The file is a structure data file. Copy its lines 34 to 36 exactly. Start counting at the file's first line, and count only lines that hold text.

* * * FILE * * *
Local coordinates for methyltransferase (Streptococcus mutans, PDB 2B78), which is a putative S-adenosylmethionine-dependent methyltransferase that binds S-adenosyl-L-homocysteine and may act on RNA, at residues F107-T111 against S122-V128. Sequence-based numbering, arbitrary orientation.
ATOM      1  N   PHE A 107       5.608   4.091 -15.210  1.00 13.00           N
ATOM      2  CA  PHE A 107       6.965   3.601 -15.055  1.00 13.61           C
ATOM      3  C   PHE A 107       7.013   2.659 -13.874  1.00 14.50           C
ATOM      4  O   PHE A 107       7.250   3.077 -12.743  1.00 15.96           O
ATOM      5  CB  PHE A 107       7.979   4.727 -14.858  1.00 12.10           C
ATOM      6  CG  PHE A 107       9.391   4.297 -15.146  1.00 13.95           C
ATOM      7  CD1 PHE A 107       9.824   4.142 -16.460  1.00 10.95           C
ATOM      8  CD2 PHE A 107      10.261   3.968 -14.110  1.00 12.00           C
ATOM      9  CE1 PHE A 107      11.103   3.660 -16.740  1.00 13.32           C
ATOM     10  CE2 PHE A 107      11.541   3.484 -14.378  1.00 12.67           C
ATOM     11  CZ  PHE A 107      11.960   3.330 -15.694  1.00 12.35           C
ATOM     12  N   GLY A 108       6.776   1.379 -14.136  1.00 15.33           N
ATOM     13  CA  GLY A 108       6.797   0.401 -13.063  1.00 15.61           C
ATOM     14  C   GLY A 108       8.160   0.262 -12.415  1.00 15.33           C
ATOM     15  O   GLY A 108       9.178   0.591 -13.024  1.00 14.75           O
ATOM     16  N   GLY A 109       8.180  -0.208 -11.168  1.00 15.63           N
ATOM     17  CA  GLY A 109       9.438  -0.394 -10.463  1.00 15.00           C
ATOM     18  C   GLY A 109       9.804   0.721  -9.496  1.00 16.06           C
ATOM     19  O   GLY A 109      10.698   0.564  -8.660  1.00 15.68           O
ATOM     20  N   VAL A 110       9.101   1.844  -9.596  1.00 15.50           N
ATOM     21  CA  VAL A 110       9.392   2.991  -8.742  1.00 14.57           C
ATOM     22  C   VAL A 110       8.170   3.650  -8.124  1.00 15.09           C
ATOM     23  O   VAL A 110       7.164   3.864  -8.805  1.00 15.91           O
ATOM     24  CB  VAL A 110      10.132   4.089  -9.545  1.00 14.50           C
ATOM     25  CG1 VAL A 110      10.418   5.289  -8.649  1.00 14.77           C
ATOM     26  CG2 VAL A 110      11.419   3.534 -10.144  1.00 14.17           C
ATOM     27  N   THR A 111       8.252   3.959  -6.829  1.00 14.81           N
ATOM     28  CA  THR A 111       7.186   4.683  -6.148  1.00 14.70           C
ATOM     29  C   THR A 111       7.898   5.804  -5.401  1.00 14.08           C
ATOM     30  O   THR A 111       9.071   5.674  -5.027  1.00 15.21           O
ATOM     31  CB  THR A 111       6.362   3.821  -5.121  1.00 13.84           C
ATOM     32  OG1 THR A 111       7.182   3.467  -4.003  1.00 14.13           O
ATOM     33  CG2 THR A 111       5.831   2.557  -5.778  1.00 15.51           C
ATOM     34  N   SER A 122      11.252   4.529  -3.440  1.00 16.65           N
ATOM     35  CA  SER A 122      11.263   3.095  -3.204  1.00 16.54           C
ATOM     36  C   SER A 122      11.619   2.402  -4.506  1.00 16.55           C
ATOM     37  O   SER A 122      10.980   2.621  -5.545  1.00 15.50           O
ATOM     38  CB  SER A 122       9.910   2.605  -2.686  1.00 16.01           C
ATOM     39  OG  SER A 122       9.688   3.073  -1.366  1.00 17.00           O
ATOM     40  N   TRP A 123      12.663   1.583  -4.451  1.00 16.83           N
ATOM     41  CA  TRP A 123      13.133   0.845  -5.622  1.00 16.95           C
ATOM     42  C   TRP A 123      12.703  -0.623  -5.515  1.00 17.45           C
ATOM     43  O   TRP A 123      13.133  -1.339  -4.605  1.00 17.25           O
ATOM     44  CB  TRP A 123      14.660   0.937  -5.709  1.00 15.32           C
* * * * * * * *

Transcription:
ATOM     33  CG2 THR A 111       5.831   2.557  -5.778  1.00 15.51           C
ATOM     34  N   SER A 122      11.252   4.529  -3.440  1.00 16.65           N
ATOM     35  CA  SER A 122      11.263   3.095  -3.204  1.00 16.54           C